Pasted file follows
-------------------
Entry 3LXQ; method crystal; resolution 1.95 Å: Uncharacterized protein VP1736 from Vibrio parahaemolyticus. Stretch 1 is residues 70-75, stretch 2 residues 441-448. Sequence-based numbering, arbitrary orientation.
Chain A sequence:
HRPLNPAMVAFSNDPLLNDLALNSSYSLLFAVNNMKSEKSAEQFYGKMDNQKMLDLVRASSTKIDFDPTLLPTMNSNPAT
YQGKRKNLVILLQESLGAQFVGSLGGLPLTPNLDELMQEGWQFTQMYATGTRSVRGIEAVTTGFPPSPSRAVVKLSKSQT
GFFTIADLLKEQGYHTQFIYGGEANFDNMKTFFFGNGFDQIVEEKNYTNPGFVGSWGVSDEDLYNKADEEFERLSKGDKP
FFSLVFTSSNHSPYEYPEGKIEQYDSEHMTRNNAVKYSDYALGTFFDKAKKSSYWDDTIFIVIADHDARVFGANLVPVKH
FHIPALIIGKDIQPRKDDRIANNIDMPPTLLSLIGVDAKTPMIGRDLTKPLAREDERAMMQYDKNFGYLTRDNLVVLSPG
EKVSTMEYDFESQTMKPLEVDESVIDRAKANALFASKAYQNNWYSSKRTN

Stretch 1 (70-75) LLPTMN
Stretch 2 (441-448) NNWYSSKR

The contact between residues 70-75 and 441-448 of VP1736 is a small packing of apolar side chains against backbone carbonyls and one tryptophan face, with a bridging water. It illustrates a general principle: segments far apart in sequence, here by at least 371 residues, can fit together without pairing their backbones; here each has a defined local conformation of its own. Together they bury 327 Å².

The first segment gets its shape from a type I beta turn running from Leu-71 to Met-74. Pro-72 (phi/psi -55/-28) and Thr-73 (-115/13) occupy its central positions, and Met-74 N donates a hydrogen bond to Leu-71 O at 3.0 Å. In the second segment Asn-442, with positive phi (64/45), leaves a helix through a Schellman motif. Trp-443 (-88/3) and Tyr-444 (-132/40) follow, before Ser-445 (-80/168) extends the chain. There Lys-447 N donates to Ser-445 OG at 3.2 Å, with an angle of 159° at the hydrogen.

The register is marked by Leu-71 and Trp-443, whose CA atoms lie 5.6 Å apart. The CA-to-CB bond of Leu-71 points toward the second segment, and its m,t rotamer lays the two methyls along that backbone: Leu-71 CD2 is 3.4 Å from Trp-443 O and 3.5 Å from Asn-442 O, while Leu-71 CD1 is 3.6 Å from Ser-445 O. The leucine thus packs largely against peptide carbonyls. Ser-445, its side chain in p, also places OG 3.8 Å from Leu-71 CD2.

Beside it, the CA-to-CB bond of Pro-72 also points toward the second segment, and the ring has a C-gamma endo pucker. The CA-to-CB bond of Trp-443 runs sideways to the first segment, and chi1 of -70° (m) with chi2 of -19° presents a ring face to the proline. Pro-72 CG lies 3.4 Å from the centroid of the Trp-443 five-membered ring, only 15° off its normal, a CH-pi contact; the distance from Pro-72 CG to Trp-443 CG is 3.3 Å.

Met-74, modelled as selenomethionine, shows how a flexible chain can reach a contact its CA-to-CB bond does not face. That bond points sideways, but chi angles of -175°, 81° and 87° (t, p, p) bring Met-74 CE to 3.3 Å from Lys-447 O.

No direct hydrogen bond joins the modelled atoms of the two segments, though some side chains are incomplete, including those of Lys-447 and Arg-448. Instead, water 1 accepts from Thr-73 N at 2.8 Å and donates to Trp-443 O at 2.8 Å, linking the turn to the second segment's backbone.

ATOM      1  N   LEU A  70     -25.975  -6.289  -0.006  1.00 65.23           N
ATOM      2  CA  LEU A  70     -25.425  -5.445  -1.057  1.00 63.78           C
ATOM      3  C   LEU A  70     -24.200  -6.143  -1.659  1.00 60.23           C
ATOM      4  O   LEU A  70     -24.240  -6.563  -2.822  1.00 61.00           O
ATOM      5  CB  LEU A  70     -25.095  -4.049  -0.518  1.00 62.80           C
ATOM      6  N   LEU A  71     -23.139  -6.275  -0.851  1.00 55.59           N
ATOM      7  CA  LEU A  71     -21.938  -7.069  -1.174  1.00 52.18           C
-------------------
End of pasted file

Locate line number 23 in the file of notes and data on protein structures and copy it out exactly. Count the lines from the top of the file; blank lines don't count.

ATOM      7  CA  LEU A  71     -21.938  -7.069  -1.174  1.00 52.18           C